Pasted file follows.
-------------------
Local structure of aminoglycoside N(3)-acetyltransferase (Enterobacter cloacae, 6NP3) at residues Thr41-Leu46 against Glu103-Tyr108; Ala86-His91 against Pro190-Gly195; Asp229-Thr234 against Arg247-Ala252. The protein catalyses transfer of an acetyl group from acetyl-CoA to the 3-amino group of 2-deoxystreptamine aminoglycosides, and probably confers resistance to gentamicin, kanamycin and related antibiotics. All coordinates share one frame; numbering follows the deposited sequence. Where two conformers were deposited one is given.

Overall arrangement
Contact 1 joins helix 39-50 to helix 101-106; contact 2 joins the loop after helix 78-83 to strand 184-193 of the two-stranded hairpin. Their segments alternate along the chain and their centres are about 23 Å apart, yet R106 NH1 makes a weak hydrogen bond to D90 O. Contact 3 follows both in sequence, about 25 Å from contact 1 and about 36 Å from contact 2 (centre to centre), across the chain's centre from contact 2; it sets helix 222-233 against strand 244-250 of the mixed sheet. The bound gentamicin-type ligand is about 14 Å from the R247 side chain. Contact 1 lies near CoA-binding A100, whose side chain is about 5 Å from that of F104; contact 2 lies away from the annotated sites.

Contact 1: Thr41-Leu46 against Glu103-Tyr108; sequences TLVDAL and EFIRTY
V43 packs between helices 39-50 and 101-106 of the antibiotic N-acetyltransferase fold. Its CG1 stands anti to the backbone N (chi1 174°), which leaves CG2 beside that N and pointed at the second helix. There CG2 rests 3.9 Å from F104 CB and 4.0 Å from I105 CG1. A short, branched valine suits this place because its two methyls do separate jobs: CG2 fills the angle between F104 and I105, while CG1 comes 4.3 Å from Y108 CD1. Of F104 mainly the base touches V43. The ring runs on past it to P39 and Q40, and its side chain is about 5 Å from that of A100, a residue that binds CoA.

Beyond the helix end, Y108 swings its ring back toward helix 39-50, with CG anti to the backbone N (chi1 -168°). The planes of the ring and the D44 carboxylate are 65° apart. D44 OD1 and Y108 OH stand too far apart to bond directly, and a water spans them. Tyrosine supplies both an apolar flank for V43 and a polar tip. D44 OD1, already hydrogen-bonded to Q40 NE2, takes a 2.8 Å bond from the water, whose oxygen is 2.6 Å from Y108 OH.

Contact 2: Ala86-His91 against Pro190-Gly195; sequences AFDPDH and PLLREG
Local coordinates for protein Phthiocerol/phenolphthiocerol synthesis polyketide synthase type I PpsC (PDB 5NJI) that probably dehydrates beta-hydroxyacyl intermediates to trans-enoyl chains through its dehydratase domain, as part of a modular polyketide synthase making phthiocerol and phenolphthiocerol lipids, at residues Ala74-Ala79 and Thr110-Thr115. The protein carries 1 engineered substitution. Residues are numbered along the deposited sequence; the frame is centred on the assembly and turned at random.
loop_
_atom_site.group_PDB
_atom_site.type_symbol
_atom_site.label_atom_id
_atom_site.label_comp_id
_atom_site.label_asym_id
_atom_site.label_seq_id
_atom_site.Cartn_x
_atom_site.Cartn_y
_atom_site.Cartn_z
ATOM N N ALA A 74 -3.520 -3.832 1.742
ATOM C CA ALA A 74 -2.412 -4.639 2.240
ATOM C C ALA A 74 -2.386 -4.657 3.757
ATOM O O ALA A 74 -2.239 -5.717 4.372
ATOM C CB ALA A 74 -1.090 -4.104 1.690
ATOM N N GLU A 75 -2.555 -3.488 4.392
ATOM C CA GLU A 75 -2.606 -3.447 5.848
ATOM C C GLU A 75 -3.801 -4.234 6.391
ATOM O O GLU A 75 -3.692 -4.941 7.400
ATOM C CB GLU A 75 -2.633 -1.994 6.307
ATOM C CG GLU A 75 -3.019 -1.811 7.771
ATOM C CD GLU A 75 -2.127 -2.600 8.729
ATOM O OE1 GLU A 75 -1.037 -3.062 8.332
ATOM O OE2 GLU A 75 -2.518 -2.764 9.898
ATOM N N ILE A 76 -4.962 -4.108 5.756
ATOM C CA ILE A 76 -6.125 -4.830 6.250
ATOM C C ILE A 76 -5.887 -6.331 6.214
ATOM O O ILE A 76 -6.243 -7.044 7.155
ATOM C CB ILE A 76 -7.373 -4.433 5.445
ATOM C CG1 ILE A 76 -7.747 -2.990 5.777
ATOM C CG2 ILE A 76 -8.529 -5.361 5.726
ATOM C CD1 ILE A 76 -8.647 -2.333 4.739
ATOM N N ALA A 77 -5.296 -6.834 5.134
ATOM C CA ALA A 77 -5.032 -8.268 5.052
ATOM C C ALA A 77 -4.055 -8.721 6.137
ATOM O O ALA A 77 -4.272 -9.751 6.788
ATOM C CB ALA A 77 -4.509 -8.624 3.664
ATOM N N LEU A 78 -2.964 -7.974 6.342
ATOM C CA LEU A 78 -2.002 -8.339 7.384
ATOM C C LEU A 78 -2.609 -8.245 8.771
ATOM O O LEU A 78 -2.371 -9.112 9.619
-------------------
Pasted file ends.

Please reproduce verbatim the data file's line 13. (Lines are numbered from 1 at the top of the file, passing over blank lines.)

_atom_site.label_comp_id